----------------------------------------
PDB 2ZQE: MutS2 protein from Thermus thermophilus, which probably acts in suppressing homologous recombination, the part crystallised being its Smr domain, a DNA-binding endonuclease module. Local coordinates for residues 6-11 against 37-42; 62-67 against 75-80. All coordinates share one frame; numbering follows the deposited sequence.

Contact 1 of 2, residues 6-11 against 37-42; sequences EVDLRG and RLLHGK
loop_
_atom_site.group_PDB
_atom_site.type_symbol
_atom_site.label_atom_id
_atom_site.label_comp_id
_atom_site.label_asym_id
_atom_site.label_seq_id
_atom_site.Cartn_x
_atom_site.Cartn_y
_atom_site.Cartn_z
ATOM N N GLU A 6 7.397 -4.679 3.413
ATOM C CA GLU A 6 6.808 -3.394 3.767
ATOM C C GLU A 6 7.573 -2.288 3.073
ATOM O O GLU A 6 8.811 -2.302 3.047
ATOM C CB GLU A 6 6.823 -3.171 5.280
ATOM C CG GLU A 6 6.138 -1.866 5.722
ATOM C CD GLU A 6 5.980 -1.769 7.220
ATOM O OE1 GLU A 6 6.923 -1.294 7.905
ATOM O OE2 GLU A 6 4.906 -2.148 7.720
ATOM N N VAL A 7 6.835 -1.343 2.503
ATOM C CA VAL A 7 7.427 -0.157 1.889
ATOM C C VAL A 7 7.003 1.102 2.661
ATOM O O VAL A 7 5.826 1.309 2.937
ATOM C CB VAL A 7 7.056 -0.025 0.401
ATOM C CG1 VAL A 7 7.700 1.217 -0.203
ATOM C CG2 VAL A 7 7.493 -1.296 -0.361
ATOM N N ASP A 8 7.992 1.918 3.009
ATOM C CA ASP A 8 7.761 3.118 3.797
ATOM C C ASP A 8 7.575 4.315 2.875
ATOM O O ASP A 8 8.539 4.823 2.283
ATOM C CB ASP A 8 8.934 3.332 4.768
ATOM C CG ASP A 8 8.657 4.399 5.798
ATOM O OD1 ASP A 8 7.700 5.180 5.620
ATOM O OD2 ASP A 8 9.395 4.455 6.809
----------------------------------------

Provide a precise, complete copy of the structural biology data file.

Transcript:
PDB 2ZQE: MutS2 protein from Thermus thermophilus, which probably acts in suppressing homologous recombination, the part crystallised being its Smr domain, a DNA-binding endonuclease module. Local coordinates for residues 6-11 against 37-42; 62-67 against 75-80. All coordinates share one frame; numbering follows the deposited sequence.

Contact 1 of 2, residues 6-11 against 37-42; sequences EVDLRG and RLLHGK
loop_
_atom_site.group_PDB
_atom_site.type_symbol
_atom_site.label_atom_id
_atom_site.label_comp_id
_atom_site.label_asym_id
_atom_site.label_seq_id
_atom_site.Cartn_x
_atom_site.Cartn_y
_atom_site.Cartn_z
ATOM N N GLU A 6 7.397 -4.679 3.413
ATOM C CA GLU A 6 6.808 -3.394 3.767
ATOM C C GLU A 6 7.573 -2.288 3.073
ATOM O O GLU A 6 8.811 -2.302 3.047
ATOM C CB GLU A 6 6.823 -3.171 5.280
ATOM C CG GLU A 6 6.138 -1.866 5.722
ATOM C CD GLU A 6 5.980 -1.769 7.220
ATOM O OE1 GLU A 6 6.923 -1.294 7.905
ATOM O OE2 GLU A 6 4.906 -2.148 7.720
ATOM N N VAL A 7 6.835 -1.343 2.503
ATOM C CA VAL A 7 7.427 -0.157 1.889
ATOM C C VAL A 7 7.003 1.102 2.661
ATOM O O VAL A 7 5.826 1.309 2.937
ATOM C CB VAL A 7 7.056 -0.025 0.401
ATOM C CG1 VAL A 7 7.700 1.217 -0.203
ATOM C CG2 VAL A 7 7.493 -1.296 -0.361
ATOM N N ASP A 8 7.992 1.918 3.009
ATOM C CA ASP A 8 7.761 3.118 3.797
ATOM C C ASP A 8 7.575 4.315 2.875
ATOM O O ASP A 8 8.539 4.823 2.283
ATOM C CB ASP A 8 8.934 3.332 4.768
ATOM C CG ASP A 8 8.657 4.399 5.798
ATOM O OD1 ASP A 8 7.700 5.180 5.620
ATOM O OD2 ASP A 8 9.395 4.455 6.809